Kiss evolved to spread germs?
Last Updated: Saturday, October 31, 2009, 00:00

London: Kissing is considered a symbol of
love and affection, but scientists claim it may have evolved
for reasons less fascinating and more practical.

The scientists believe kissing is developed to pass on a
dangerous bug called cytomegalovirus from man to woman.

The virus, which lurks in saliva, normally causes no
problem but can prove dangerous during pregnancy, killing the
unborn baby or causing birth defects, including problems
ranging from deafness to cerebral palsy, claim the scientists.

"Female inoculation with a specific male`s
cytomegalovirus is most efficiently achieved through
mouth-to-mouth contact and saliva exchange, particularly where
the flow of saliva is from the male to the typically shorter
female," said lead researcher Colin Hendrie.

However, kissing the same person for about six months
helps the woman build up her immunity that minimises the risk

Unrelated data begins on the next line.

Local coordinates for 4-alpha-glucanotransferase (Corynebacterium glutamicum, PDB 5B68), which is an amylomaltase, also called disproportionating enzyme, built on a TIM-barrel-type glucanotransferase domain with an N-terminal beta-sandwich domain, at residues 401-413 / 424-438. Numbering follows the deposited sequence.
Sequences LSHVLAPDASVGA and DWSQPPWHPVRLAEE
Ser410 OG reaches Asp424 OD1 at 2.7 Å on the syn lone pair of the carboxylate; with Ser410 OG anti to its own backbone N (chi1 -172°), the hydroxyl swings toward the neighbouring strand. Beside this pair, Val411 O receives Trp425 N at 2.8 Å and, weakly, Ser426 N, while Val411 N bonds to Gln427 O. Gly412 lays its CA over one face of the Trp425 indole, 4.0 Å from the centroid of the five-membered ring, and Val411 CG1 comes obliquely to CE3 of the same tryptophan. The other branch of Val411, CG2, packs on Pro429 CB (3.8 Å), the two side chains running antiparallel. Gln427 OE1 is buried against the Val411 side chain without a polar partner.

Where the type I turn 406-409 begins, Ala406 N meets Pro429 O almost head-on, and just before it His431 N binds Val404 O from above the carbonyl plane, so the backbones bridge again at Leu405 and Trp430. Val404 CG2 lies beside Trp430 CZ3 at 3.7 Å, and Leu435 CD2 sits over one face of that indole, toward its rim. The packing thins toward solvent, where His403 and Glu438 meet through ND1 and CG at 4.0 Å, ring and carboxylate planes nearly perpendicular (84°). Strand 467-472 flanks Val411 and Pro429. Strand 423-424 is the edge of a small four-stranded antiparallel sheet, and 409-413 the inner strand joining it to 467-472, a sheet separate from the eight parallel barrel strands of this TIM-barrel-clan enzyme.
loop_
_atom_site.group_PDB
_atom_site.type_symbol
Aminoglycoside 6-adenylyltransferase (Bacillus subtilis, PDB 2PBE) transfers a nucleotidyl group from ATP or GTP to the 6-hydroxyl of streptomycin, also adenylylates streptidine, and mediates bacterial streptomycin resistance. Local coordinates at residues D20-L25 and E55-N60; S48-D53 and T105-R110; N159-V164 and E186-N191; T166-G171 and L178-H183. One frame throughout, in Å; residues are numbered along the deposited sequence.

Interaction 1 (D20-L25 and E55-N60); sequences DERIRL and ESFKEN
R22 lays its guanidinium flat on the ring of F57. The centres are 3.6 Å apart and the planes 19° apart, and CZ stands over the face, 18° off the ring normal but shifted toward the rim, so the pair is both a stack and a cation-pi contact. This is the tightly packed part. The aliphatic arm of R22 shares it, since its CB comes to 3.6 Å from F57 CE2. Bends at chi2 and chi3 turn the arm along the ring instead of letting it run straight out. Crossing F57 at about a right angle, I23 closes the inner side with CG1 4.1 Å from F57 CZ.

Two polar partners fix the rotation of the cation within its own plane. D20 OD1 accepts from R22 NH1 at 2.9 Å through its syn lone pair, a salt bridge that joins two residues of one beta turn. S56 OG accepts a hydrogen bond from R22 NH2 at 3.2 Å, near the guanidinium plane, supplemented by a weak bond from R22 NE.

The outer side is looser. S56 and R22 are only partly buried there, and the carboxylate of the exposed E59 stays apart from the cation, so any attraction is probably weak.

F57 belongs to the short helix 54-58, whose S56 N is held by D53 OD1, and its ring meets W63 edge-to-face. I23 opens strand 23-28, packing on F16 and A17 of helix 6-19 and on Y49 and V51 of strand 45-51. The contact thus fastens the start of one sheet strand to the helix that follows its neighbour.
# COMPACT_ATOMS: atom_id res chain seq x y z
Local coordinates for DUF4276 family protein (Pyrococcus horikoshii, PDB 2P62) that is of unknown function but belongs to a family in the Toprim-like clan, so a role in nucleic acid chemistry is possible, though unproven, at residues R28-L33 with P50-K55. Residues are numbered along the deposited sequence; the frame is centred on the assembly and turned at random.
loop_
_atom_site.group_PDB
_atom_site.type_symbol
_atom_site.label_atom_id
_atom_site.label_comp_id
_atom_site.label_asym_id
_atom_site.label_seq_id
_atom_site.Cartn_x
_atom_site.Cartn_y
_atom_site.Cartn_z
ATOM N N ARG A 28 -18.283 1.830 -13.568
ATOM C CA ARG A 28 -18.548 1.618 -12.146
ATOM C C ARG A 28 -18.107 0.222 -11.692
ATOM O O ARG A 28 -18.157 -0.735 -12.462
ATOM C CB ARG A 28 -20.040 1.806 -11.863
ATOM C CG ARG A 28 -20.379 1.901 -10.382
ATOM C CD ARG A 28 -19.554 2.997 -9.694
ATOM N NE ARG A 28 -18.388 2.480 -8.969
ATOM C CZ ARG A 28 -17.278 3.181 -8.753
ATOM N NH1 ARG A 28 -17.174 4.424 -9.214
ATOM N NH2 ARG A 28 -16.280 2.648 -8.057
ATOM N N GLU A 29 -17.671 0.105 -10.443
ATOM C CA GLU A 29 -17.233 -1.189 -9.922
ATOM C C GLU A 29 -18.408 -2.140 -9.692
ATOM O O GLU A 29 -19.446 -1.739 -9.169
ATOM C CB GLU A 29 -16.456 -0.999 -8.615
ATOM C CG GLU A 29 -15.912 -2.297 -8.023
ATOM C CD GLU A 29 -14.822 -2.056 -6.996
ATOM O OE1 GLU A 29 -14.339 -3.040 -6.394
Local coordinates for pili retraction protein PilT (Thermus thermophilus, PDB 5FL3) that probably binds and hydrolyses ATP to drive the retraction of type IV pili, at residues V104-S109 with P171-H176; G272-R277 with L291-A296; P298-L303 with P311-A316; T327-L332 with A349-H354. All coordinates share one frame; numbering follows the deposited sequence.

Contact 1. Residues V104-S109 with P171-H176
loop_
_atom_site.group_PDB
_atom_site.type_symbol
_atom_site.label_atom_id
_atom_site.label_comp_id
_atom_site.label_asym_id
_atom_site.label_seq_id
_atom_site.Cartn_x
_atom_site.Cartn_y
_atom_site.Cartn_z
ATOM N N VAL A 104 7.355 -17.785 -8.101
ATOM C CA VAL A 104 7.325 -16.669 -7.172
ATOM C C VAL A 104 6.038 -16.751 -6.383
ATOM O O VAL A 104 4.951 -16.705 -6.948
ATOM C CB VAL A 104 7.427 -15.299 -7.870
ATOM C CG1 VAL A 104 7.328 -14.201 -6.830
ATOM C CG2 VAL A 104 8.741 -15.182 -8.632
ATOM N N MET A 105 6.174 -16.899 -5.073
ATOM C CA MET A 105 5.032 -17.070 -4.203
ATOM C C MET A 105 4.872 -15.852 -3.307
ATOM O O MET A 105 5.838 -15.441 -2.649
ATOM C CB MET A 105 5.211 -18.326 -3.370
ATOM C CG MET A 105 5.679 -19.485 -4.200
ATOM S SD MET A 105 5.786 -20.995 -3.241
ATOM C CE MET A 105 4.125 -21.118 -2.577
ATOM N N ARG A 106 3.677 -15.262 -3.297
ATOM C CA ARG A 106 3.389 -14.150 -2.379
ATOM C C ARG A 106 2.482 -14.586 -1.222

of birth defects, Hendrie said in his writing in Medical
Hypotheses journal.

As the relationships progresses and the kisses become
more passionate, huge amount of virus passes to the woman,
helping her build up her immunity.

"By the time she becomes pregnant, the odds of her
unborn baby becoming infected are much lower," Hendrie added.

Earlier, scientists have claimed that kissing acts as
a form of evolutionary quality control, with saliva holding
clues to fertility, health and genes.

Bureau Report

First Published: Saturday, October 31, 2009, 00:00

Tag: KissGerms

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